Wednesday, January 16, 2008
Help Me Howard: Fridge Failure
You've heard this before, "Whatever can go wrong, will go wrong." If you own a car, TV or an appliance, you know, unfortunately, Murphy's law makes sense. One woman loved her new refrigerator, until it let her down time and time again, and the store wouldn't replace it. Tired of the fridge failure, she turned to Help Me Howard with Patrick Fraser.
WSVN -- They say relationships run hot and cold.
Andrea Henrie: "It's really the nicest one I've had in my entire 57 years. It's very convenient, opening it from the top. I also wanted stainless steel."
At this point you can guess Andrea's not talking about a man but a machine.
Andrea Henrie: "Yes, I have a love/hate relationship with my refrigerator."
That's right, her $1300 bottom-freezer fridge. It started in what Adrea calls the "honeymoon" phase.
Andrea Henrie: "It was perfect, there was absolutely nothing wrong with my refrigerator. It was just humming along."
But just weeks before the one-year warranty expired...
Andrea Henrie: "What I noticed first of all is that my butter was melted. Then I looked at my milk, and my milk was sour."
The fridge had quit cooling, but, by the time the repair people showed up, days later, it had started working again and was on its best behavior.
Andrea Henrie: "They said, 'There is nothing wrong with your refrigerator,' but of course I had lost like hundreds of dollars worth of food that I had in there."
Worried her temperamental mate might bail after her warranty expired, Andrea decided to extend the warranty.
Andrea Henrie: "So I spent the $50 and bought the warranty, and I figured, well, now I won't have any more trouble with it."
She was wrong.
Andrea Henrie: "About three weeks later the same thing happened again, the freezer stopped working. This would be all frozen over with ice crystals and snow."
Over and over the repair people tried to patch up her frosty mate.
Andrea Henrie: "Eight times, they've been out eight times since March. They did just recently repair the control board, and they are thinking that it is going to continue to work, I guess."
Andrea doesn't buy that, and now wants a divorce from her once beloved fridge.
Andrea Henrie: "I gave it many chances to come around, really, but I think this is the end for this refrigerator, unfortunately."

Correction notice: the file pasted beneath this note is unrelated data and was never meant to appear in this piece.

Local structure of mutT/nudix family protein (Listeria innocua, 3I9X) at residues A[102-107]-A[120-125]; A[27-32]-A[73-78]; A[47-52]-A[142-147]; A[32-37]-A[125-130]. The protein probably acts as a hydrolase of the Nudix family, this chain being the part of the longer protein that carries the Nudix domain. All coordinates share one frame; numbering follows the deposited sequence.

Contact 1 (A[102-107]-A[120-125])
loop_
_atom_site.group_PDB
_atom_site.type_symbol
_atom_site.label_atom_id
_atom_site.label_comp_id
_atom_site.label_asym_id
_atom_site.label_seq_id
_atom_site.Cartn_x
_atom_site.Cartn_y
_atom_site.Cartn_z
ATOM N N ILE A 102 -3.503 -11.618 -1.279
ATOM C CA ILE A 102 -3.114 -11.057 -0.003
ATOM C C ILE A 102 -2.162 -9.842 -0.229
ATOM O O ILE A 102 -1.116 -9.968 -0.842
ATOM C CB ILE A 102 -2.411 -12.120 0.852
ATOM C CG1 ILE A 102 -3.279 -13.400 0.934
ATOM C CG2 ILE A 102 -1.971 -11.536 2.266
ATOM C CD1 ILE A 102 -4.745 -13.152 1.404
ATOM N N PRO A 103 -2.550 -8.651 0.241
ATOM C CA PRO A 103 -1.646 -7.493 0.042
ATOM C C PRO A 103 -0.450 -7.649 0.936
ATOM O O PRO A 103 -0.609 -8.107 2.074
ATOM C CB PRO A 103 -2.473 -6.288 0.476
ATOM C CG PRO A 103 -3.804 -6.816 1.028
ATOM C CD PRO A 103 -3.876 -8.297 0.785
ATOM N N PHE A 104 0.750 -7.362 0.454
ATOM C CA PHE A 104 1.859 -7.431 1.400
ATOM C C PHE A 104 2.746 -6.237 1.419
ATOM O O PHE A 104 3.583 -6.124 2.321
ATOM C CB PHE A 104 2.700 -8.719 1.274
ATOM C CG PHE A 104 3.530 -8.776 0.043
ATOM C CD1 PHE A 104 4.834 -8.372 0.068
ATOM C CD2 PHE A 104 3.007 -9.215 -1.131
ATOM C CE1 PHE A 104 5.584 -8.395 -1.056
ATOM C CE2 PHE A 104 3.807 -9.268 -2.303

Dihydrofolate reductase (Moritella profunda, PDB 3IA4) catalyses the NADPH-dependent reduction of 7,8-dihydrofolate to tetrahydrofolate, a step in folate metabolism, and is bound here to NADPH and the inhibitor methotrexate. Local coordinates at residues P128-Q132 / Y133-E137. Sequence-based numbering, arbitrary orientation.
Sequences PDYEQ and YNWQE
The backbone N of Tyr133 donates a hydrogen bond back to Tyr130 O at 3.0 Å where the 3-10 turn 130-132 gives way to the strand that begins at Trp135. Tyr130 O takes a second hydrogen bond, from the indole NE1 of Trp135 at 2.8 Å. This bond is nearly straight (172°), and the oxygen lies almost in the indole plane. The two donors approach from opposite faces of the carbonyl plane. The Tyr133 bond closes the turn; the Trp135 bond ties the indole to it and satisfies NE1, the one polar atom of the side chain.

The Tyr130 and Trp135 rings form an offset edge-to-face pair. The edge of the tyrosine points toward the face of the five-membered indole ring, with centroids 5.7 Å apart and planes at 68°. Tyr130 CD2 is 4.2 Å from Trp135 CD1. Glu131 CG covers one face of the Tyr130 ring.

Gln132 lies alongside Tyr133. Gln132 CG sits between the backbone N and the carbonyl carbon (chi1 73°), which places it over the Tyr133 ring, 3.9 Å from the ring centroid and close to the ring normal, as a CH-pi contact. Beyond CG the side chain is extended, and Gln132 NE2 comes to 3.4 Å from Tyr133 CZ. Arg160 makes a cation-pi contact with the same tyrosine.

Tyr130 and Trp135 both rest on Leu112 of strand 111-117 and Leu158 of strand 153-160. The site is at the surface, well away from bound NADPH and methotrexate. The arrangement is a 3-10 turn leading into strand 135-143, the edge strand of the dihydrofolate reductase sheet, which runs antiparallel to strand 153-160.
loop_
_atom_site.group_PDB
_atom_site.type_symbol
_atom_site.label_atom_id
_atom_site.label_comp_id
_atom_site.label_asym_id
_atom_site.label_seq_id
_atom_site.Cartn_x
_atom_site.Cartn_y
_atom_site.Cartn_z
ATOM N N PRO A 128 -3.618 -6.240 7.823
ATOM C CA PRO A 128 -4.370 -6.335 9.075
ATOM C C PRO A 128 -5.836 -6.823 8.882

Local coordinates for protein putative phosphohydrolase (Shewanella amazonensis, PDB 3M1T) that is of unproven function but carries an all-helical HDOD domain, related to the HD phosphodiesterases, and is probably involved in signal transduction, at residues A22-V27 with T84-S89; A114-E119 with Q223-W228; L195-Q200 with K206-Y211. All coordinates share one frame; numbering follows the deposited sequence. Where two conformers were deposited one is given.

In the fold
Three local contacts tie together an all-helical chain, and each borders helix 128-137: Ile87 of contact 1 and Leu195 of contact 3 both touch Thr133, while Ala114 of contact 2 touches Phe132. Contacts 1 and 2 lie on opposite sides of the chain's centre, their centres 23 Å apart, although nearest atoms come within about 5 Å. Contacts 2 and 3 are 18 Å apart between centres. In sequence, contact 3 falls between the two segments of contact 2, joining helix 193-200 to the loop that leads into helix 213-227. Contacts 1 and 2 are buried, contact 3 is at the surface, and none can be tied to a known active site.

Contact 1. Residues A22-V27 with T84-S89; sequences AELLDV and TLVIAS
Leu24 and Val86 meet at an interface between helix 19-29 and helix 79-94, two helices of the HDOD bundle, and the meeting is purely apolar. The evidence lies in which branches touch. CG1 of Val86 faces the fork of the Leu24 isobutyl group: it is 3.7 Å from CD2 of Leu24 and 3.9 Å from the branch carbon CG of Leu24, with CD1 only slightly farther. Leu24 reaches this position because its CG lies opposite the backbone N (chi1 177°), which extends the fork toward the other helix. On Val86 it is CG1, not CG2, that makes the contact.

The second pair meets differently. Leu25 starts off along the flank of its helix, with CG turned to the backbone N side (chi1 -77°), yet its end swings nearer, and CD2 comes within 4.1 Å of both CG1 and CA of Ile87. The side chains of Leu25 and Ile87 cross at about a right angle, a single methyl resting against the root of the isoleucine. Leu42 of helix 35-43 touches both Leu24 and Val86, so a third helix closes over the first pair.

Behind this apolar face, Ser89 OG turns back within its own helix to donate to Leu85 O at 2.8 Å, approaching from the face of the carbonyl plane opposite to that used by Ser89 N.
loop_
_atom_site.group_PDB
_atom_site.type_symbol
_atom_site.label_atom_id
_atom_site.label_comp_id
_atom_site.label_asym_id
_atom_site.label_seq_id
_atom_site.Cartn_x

She's called both the store and the warranty company with no luck.
Andrea Henrie: "I spoke to customer service reps. They won't let you speak to a manager. They said that they won't be able to do anything for you."
All Andrea is asking for is a replacement.
Andrea Henrie: "I would be happy if they wanted to give me a new refrigerator, just because I think it is probably a good product. I just happen to have a bad one."
But is she entitled to dump this refrigerator and have a new one brought in? Howard is not a divorce lawyer, but let's bring him in.
Howard Finkelstein: "Florida's Lemon Law covers cars under warranty and says after three strikes you get a new car. The law does not apply to appliances, but it is a good indication, a court might say, that after eight attempts to fix the fridge, it's time for a new one."
Andrea's extended warranty states that if a product is determined unrepairable, the customer is entitled to a comparable replacement.
At first the store said, since the fridge was now working, they would not replace it; but, a few days later, they changed their minds, and said, to maintain the relationship with the customer and because of the ongoing problems with the unit, they would give Andrea a brand new fridge.
They delivered it. Andrea stocked it once again. It was love at first sight.
Andrea Henrie: "It's going to be a long, loving relationship with my new refrigerator. I'm just really pleased, and I want to thank Howard and Patrick and all the staff that have helped me get this refrigerator because I couldn't do it own my own."
Now, should you buy a warranty? A lot of consumer experts say "no." On many products, the manufacturer gives you a year.
If you put it on a credit card, many cards will extend your warranty by a year, so you have two years free already, and, finally, most extended warranties are backed by an insurance company, and getting money from them can sometimes range from difficult to impossible.
A frosty situation left you out in the cold? Don't melt down. Contact us, we have been here 10 years. We are past the honeymoon phase, now just happily married to the idea of helping you.
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